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      GameDev.net and CRC Press have teamed up to bring a free ebook of content curated from top titles published by CRC Press. The freebook, Practices of Game Design & Indie Game Marketing, includes chapters from The Art of Game Design: A Book of Lenses, A Practical Guide to Indie Game Marketing, and An Architectural Approach to Level Design. The GameDev.net FreeBook is relevant to game designers, developers, and those interested in learning more about the challenges in game development. We know game development can be a tough discipline and business, so we picked several chapters from CRC Press titles that we thought would be of interest to you, the GameDev.net audience, in your journey to design, develop, and market your next game. The free ebook is available through CRC Press by clicking here. The Curated Books The Art of Game Design: A Book of Lenses, Second Edition, by Jesse Schell Presents 100+ sets of questions, or different lenses, for viewing a game’s design, encompassing diverse fields such as psychology, architecture, music, film, software engineering, theme park design, mathematics, anthropology, and more. Written by one of the world's top game designers, this book describes the deepest and most fundamental principles of game design, demonstrating how tactics used in board, card, and athletic games also work in video games. It provides practical instruction on creating world-class games that will be played again and again. View it here. A Practical Guide to Indie Game Marketing, by Joel Dreskin Marketing is an essential but too frequently overlooked or minimized component of the release plan for indie games. A Practical Guide to Indie Game Marketing provides you with the tools needed to build visibility and sell your indie games. With special focus on those developers with small budgets and limited staff and resources, this book is packed with tangible recommendations and techniques that you can put to use immediately. As a seasoned professional of the indie game arena, author Joel Dreskin gives you insight into practical, real-world experiences of marketing numerous successful games and also provides stories of the failures. View it here. An Architectural Approach to Level Design This is one of the first books to integrate architectural and spatial design theory with the field of level design. The book presents architectural techniques and theories for level designers to use in their own work. It connects architecture and level design in different ways that address the practical elements of how designers construct space and the experiential elements of how and why humans interact with this space. Throughout the text, readers learn skills for spatial layout, evoking emotion through gamespaces, and creating better levels through architectural theory. View it here. Learn more and download the ebook by clicking here. Did you know? GameDev.net and CRC Press also recently teamed up to bring GDNet+ Members up to a 20% discount on all CRC Press books. Learn more about this and other benefits here.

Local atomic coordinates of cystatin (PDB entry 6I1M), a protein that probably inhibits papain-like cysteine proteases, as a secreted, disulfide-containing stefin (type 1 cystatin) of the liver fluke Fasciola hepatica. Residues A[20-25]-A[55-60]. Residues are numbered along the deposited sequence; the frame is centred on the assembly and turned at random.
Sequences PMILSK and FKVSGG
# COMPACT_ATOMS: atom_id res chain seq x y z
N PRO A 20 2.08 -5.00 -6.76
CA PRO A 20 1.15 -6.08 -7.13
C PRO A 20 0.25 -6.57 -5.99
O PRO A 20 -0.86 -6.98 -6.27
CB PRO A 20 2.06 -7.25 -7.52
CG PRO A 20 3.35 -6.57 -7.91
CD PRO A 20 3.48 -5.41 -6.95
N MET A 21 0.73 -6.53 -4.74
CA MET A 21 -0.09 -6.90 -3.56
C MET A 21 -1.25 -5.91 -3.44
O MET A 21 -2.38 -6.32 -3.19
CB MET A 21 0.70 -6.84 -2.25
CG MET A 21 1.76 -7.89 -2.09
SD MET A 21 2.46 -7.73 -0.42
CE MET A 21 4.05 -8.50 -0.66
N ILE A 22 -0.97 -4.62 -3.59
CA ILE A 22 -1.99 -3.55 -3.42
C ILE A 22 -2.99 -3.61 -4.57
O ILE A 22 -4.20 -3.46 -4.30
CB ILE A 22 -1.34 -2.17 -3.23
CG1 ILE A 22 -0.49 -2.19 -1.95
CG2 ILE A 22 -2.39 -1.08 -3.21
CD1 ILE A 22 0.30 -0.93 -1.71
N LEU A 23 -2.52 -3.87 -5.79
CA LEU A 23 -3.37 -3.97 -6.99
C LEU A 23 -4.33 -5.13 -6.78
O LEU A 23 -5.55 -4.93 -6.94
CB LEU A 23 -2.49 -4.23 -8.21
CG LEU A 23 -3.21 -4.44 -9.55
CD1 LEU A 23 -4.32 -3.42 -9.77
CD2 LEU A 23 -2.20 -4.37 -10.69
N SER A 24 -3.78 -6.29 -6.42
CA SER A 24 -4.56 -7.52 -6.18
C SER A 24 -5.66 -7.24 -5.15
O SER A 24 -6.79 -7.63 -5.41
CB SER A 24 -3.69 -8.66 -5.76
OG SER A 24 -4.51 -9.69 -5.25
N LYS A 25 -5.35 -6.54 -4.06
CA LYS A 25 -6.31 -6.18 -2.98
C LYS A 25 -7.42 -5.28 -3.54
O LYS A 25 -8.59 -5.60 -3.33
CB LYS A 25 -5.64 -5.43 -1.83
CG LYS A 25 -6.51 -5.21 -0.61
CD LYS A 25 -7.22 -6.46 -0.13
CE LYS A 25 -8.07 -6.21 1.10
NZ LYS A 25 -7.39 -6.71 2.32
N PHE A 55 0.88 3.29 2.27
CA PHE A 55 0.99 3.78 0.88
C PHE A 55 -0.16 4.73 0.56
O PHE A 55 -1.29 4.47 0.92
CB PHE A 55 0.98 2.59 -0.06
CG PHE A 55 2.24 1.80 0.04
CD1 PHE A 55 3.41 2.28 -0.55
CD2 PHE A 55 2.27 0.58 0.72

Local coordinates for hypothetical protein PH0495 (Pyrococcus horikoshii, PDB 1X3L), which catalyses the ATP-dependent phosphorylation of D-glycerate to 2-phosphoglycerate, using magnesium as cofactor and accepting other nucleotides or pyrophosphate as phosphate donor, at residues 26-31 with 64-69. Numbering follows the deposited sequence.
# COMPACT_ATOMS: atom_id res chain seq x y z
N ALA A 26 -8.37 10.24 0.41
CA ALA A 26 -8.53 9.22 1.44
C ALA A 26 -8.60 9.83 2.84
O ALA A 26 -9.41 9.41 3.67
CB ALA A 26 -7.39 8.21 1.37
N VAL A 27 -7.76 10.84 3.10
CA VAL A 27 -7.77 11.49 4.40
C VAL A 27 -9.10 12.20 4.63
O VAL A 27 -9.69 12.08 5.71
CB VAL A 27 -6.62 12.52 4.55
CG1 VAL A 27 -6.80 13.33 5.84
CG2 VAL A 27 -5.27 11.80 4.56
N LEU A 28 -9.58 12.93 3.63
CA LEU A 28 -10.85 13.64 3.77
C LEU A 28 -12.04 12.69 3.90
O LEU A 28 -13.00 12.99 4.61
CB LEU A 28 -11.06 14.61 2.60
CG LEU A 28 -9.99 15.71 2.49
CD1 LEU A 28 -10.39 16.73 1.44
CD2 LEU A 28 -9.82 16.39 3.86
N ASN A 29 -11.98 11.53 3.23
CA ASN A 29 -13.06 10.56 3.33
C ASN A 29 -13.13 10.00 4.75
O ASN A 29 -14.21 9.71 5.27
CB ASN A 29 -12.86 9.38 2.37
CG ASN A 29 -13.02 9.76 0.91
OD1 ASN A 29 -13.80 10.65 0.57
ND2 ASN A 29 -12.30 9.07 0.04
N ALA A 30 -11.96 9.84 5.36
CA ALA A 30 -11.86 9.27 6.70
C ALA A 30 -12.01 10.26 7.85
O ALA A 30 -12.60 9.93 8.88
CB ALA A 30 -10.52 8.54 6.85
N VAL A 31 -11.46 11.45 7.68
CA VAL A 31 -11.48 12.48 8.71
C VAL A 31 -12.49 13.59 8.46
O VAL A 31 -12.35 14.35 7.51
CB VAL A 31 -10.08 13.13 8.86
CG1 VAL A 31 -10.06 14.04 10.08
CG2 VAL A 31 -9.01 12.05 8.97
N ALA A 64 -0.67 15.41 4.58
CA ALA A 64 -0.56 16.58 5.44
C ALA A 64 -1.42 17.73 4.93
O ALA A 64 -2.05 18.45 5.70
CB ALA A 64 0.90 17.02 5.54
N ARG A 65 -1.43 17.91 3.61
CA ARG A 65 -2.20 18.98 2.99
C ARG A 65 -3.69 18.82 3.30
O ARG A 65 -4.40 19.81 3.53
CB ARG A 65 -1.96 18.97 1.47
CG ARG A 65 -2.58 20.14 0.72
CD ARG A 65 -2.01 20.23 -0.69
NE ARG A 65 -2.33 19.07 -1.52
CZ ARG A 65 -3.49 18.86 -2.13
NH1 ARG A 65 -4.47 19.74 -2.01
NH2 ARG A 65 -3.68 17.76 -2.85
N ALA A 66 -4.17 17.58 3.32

novtilus